"We have plenty of time for you to watch me walk away, Daddy."
Recently, in a post called A Daddy’s Letter to His Little Girl (About How Fast She’s Walking Away), Dr. Flanagan shared a touching letter that is sure to melt the heart of every single parent who reads it. In essence, the open letter to his daughter shares his fear that she’s growing up too fast.
He reflects on the earlier days of her life and how he cherishes them and every single moment of her life. He wants to bask in her memories and never let them ago. Unfortunately, he knows that as a parent, he must learn to watch and support the growth of his daughter.
He knows that she won’t be his little princess forever, but he wishes she could be. Though his daughter is still very young, this loving father knows that he has to grow as she grows. He knows that he has to prepare for each step of her life. He promises that even though she’s “walking away too fast”, he’ll be by her side every step of the way. In fact, he knows now that he has to encourage her growth, and has began to embrace her development.
You can read the whole letter below:
Dear Little One,
We have this unspoken ritual, you and I.
When we pull up to the curb at school, and you disembark for another day in kindergarten, we both know I’m going to idle there and keep an eye on you, until you disappear around the corner of the building. Some days, you walk briskly, never looking back.
Other days, you meander, turning and waving goodbye repeatedly.
Then, last week, when we pulled up to the curb, I said, “Sweetie, we’re here really early today; you’ll have plenty of time to play,” and you said something that squeezed my heart a little too hard:
“We have plenty of time for you to watch me walk away, Daddy.”
Oh, Sweetie, if you only knew: that’s what I have done, am doing, and will be doing for your entire life… watching you walk away…
I remember a summer morning at a playground, when, for the first time, you ran toward the slide and didn’t look back. I remember wishing you needed me, and sadly-gladly knowing it was good you didn’t.
I remember that first kindergarten morning, you disappearing into the big, cavernous school, teeming with strange kids. I remember losing sight of you in the hallway of crowded children and knowing it was the first of many times I’d lose sight of you in this crowded world.
I remember the first time you asked me to drop you off at the curb. I remember the purpose with which you walked toward the school, ponytail bobbing, backpack bouncing, not looking back. Five years old, walking boldly around the corner, as if twenty-five was just around that corner, too.
Oh, Sweetie, I know I’m watching you walk away.
I just don’t feel like there is plenty of time for it.
A month ago you needed me in the pool with you. Today, I watched you swim from end to end with no help at all. You are walking away, and you are swimming away, too.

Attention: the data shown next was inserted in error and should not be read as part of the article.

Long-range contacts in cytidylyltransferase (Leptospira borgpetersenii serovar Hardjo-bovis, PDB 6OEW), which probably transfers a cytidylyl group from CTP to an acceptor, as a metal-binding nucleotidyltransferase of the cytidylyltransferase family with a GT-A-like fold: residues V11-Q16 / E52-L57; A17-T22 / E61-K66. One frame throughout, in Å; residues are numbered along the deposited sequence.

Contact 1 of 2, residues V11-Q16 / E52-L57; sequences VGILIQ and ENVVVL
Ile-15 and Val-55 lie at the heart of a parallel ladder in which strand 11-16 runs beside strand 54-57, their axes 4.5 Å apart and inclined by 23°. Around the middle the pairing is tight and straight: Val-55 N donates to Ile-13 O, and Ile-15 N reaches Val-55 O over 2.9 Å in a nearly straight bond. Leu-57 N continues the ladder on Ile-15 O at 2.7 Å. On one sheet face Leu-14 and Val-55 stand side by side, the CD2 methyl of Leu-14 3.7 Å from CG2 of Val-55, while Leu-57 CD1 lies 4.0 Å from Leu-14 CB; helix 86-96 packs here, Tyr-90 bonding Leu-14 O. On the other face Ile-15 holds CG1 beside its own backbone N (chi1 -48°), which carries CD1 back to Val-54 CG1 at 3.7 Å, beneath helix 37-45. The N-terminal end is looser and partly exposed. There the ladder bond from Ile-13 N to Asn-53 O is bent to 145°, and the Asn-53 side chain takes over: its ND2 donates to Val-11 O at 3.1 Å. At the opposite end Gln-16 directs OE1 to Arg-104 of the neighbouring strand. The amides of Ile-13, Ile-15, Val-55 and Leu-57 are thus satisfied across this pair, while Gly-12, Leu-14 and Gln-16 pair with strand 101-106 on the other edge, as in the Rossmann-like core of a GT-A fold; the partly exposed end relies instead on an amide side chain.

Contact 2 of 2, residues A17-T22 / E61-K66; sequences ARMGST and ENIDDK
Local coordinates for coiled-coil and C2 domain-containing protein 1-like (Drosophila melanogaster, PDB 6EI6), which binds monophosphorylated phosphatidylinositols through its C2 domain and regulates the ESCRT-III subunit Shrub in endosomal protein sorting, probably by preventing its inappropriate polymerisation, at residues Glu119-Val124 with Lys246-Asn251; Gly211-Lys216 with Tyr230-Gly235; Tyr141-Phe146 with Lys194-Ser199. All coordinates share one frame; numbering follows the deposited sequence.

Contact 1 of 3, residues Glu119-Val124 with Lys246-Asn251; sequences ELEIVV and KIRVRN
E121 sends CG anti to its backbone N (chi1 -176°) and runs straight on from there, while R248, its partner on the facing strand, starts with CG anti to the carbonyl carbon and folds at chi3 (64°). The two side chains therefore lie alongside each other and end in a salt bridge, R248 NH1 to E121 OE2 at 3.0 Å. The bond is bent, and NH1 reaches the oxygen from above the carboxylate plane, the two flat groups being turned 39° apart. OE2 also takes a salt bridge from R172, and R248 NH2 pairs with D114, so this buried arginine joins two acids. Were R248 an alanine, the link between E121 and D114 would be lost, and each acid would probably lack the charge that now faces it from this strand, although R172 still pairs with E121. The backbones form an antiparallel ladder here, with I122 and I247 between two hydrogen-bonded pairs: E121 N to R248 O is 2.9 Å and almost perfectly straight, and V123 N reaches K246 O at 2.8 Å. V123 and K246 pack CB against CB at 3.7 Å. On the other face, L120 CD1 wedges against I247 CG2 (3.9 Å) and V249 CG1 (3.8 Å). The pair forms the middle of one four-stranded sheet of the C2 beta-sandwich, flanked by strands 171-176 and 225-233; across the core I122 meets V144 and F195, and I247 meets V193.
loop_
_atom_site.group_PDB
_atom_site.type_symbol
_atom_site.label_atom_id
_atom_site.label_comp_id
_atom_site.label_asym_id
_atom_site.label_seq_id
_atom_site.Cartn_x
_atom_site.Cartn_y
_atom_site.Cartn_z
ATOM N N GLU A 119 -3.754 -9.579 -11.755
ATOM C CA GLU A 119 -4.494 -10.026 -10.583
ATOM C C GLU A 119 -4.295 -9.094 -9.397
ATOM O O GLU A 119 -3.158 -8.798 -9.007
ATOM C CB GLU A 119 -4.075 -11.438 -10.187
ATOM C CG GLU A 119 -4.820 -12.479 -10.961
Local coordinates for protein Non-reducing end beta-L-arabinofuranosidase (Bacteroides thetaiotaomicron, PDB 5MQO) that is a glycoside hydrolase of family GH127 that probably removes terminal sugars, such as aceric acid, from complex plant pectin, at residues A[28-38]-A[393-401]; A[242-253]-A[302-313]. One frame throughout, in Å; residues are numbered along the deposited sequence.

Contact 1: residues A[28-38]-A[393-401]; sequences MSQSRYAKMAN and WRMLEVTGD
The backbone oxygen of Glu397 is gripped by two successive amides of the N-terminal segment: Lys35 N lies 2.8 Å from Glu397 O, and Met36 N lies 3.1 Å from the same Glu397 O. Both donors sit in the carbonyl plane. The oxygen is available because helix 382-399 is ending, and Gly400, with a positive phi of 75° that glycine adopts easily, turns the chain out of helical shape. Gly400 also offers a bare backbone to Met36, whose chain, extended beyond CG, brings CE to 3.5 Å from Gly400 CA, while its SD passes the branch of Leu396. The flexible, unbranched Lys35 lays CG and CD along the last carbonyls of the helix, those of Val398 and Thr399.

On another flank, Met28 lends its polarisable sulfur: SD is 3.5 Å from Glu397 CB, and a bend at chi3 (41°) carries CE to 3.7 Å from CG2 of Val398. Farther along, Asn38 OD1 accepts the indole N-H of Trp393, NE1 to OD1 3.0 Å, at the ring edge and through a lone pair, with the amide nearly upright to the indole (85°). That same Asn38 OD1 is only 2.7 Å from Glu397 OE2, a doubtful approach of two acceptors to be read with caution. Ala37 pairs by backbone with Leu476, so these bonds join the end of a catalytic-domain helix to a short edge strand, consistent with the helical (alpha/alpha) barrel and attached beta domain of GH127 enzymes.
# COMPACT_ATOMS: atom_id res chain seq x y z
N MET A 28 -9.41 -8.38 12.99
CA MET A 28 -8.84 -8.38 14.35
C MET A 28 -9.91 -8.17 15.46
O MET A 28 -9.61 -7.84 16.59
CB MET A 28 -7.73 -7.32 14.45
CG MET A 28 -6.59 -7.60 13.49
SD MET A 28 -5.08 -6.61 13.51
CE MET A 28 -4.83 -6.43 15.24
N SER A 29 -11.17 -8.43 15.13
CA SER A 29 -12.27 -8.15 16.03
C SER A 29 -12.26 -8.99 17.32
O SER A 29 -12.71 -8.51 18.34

Three months ago you needed me to read you bedtime books, but something clicked for you recently, and now you’re reading Pinkalicious as if you wrote it yourself. You’re walking away, and you’re reading away, too.
A year ago, you depended upon me for lunches. Now, after school, you climb right up on the counter and make a sandwich out of a holy mess of PB&J. You’re walking away, and you’re climbing and creating away, too.
Before long, that first date will knock on our front door.
And I’ll watch you walk away.
I’ll watch you grow up and look more and more like your mother — you have her chin and lips and cheeks and that same lone-spiraling curl which kisses the corner of your right eye on its way down. But unlike your mother, who seems like she isn’t going anywhere, I’ll watch you walk away.
First, down graduation aisles.
Then, probably, a wedding aisle.
You’ll turn the corner into jobs and paychecks and, if your current passions are any prediction of your future decisions, you will turn the corner into motherhood and nurturing and caring for children of your own. I’ll watch you walk away into your own season of parenthood, into your own season of letting go.
Then, I pray, one day as you’re idling at the curb and your little one walks away — turning one more corner into his or her own life — you’ll think of me. I hope you’ll pick up your phone and give me a call. I hope you’ll walk back home, so we can talk.
About how there is not even close to plenty of time for watching the walking.
About how we get distracted and forget to watch.
About how we wish it away and choose not to watch.
About how we can’t create more time, but we can cultivate the quality of our time.
About how we can watch more carefully.
Dear Little One, I pray one day you’ll walk back home, so I can let you know: I watched you walk away as closely as I knew how.
Yours then, now, and forever,
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